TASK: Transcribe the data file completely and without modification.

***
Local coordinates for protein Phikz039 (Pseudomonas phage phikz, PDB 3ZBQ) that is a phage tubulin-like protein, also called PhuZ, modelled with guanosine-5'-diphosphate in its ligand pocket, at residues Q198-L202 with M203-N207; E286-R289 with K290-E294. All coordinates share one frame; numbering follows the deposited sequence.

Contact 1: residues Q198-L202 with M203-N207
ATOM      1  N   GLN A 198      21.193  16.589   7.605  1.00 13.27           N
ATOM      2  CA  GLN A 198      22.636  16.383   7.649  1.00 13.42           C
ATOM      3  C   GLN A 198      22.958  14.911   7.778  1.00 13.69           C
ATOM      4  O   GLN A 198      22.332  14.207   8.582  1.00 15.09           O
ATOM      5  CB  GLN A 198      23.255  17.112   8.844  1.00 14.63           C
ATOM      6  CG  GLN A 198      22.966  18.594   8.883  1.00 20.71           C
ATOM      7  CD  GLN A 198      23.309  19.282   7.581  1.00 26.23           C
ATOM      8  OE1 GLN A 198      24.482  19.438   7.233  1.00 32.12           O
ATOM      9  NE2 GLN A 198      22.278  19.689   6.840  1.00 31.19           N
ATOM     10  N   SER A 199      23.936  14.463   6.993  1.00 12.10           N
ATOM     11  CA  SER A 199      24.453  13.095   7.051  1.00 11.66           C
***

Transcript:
Local coordinates for protein Phikz039 (Pseudomonas phage phikz, PDB 3ZBQ) that is a phage tubulin-like protein, also called PhuZ, modelled with guanosine-5'-diphosphate in its ligand pocket, at residues Q198-L202 with M203-N207; E286-R289 with K290-E294. All coordinates share one frame; numbering follows the deposited sequence.

Contact 1: residues Q198-L202 with M203-N207
ATOM      1  N   GLN A 198      21.193  16.589   7.605  1.00 13.27           N
ATOM      2  CA  GLN A 198      22.636  16.383   7.649  1.00 13.42           C
ATOM      3  C   GLN A 198      22.958  14.911   7.778  1.00 13.69           C
ATOM      4  O   GLN A 198      22.332  14.207   8.582  1.00 15.09           O
ATOM      5  CB  GLN A 198      23.255  17.112   8.844  1.00 14.63           C
ATOM      6  CG  GLN A 198      22.966  18.594   8.883  1.00 20.71           C
ATOM      7  CD  GLN A 198      23.309  19.282   7.581  1.00 26.23           C
ATOM      8  OE1 GLN A 198      24.482  19.438   7.233  1.00 32.12           O
ATOM      9  NE2 GLN A 198      22.278  19.689   6.840  1.00 31.19           N
ATOM     10  N   SER A 199      23.936  14.463   6.993  1.00 12.10           N
ATOM     11  CA  SER A 199      24.453  13.095   7.051  1.00 11.66           C